Whether you like it or not, the AdvisorShares Ranger Equity Bear ETF (NYSEARCA:HDGE) is a unique ETF. Its portfolio manager, Ranger Alternative Management, L.P., implements a bottom-up fundamental research process to find stocks to short. Nevertheless, I favor shorting this ETF.
I really like the manager's approach to its core fundamental positions which it takes based on earnings quality. These consist of 6-8 positions based on forensic accounting findings. The manager published an infographic clearly detailing its approach to finding shorts based on accounting issues:
Source: HDGE investment philosophy
Position sizing varies from nearly -5% (its largest short) to about -1% (it has a smaller short position but most of its smaller positions are in the -1% ballpark). Unfortunately, the ETF also includes a lot of positions that aren't based on this core philosophy, and I'm much less convinced the other tactical approaches add any Alpha. Actually, I'm kind of inclined to believe they dilute most of the potential alpha present in the core philosophy. It's understandable the ETF is constructed that way because it would like be too volatile an issue if there were only 6-8 positions. Something else I can't understand is why the manager excludes what it refers to as IBD 100 (now called IBD 50) type stocks. These are companies like Facebook (NASDAQ:FB), LendingTree (NASDAQ:TREE), NVIDIA (NASDAQ:NVDA), etc., as I would expect this to be fertile hunting grounds given the company's tactical approach.
Performance doesn't look too great:
Source: advisorshares website
However, the period since inception has been a tough environment for a focused short ETF. The ETF also sports a very high cost basis adding up to a 2.9% net expense ratio. Short interest expenses extend up to 1.15%. If you were to short shares yourself, you would also have to pay borrow costs, so that should be factored in. On the other hand, you would also receive the collateral yourself and would be able to achieve some yield on that.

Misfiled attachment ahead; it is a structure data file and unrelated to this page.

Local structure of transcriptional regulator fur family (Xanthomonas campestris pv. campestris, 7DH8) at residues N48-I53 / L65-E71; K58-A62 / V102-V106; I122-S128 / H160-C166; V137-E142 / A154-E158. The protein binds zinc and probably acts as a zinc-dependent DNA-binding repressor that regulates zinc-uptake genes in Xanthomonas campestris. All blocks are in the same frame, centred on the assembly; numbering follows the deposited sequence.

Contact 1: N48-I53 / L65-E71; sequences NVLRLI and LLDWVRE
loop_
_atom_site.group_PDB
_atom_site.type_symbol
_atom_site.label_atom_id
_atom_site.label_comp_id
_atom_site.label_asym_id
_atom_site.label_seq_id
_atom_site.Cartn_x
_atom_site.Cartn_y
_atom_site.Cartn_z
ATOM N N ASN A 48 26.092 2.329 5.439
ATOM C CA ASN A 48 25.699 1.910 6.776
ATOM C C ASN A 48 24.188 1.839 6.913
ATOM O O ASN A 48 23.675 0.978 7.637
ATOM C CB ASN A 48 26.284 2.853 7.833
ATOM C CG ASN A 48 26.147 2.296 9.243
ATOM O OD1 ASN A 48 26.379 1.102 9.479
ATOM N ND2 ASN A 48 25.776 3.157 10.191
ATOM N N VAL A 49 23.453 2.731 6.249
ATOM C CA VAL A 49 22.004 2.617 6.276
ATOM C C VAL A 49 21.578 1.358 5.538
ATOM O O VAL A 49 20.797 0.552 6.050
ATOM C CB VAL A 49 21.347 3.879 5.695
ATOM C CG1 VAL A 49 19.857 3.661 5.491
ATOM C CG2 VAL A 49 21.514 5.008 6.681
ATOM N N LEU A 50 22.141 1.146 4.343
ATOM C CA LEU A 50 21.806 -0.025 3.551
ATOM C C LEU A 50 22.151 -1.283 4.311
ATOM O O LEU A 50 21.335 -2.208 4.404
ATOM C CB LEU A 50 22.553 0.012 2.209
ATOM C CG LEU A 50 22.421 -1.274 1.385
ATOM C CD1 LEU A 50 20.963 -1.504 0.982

Because of the high net expense ratio I started to research whether HDGE could be an interesting short itself. Initially, I was afraid the fundamental deep research core strategy would be too solid, but on second thought, I believe it is sufficiently diluted by tactical trading and factoring in technical indicators that it's unlikely it's actually very strong.
The ETF is catering to pool looking for a tool to hedge equity exposure, looking to add a diversified short segment to its portfolio or people who want the upside of a fundamental short investment process. Outperformance is not the most important thing in order to cater to these demands which alleviates my fears of shorting this further.
I checked the holdings of HDGE and found there are several great short ideas in the portfolio but also a couple of weak ones. On about 50% of its portfolio, I wasn't able to form an opinion. This exercise confirmed my suspicion the managers have some great ideas, but the alpha delivered by these will be diluted away by the weaker ideas. I find it hard to belief they will be able to deliver alpha in excess of the net expense ratio over time.
Finally, I believe there is some risk the managers could get this ETF into a lot of trouble. Management has been wise enough not to include too many hard rules the portfolio needs to adhere to because that would be a good way to get killed by short squeezing with such a public short portfolio. However, I still fear the public nature of the portfolio and the rather small target companies set up the ETF to get short squeezed at some point. The manager tries to mitigate this by going after low short interest companies, but Demandware (NYSE:DWRE) has a short percent of float of about ~20, at GrubHub (NYSE:GRUB) 34% of float is short, and at LendingClub 30% of the float is short to give a few examples. A short squeeze gone wrong could hurt long-term performance even when the managers are in fact skilled.
Shorting HDGE, coupled with a similar sized short on the S&P 500 or a mid-cap index could be an interesting idea to pick up a small return that isn't terribly correlated.
Disclosure: I/we have no positions in any stocks mentioned, and no plans to initiate any positions within the next 72 hours.
I wrote this article myself, and it expresses my own opinions. I am not receiving compensation for it (other than from Seeking Alpha). I have no business relationship with any company whose stock is mentioned in this article.